No, "this" in the final sentence is not taking the place of the phrase "... to hear it asserted that the inequality of rights between men and women has no other source than the law of the strongest."
In your final sentence, "this" is the subject of the sentence:
"This (subject) is (verb) what makes it so strange . . . to hear it asserted that . . . [the assertion] (object of the verb "is")"
The antecedent of "this" in your final sentence could be any one of the following:
- The entire preceding sentence.
- The entire first sentence.
- Both of the above.
In short, "this" in your example refers to the writer's argument itself.
Why? Because it is much easier to use "this" instead of referring back to the fact that "The only such presumption which it could be supposed to have, [sic] must be grounded on its having lasted till now, when so many other things which came down from the same odious source have been done away with."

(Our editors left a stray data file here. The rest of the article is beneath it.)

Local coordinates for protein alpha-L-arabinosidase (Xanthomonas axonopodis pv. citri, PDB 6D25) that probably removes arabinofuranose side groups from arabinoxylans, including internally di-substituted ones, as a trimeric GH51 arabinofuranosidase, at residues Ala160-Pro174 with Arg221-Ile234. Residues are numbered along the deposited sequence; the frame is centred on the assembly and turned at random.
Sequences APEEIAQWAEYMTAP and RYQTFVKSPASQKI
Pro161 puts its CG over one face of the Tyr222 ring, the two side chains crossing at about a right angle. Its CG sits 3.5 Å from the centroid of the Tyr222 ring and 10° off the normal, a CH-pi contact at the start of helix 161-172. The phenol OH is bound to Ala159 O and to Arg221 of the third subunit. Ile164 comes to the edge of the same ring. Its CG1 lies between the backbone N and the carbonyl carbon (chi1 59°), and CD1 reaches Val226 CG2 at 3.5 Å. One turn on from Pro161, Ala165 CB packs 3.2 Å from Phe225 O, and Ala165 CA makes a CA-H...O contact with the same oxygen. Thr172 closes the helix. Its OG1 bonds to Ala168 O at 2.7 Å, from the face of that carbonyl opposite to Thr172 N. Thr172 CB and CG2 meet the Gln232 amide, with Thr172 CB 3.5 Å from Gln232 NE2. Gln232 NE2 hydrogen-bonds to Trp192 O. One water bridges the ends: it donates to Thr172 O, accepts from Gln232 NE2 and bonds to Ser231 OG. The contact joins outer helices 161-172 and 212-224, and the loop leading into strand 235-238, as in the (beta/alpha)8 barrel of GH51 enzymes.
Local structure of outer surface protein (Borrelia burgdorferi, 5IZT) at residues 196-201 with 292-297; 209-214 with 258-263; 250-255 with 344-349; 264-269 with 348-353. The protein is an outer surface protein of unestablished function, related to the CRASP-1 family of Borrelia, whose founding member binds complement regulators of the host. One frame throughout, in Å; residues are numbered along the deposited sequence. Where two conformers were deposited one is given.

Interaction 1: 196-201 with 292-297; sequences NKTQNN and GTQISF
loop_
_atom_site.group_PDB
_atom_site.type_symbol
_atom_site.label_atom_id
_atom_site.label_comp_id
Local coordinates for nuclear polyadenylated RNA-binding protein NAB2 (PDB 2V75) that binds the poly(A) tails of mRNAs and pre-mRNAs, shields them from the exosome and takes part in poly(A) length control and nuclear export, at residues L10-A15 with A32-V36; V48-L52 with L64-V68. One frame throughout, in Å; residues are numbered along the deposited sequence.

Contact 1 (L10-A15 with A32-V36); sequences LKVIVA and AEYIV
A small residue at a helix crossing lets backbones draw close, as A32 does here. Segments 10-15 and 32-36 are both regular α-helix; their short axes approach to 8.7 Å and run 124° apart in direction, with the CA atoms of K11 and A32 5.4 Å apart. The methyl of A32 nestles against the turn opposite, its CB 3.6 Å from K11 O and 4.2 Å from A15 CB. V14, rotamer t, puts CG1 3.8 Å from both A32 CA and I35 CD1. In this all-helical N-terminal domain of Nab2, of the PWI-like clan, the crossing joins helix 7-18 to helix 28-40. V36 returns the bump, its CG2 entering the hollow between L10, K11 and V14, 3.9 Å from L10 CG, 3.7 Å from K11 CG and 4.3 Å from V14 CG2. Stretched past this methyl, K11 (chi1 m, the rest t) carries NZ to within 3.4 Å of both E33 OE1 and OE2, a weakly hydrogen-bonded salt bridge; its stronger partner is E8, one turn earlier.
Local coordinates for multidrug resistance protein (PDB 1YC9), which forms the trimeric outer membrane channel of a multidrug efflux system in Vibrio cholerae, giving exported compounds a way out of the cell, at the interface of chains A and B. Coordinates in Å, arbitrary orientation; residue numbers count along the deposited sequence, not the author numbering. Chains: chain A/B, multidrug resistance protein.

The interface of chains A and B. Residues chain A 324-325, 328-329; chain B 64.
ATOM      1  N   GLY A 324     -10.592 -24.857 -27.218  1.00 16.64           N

See, for example, Wikipedia's article on antecedents, and particularly, example (i).
Here's a simpler example:
In English, it is very common to encapsulate large ideas with a single demonstrative pronoun, for brevity. This can save you a lot of typing.
In the above example, "this" plays the same role it does as in your question, just on a smaller scale.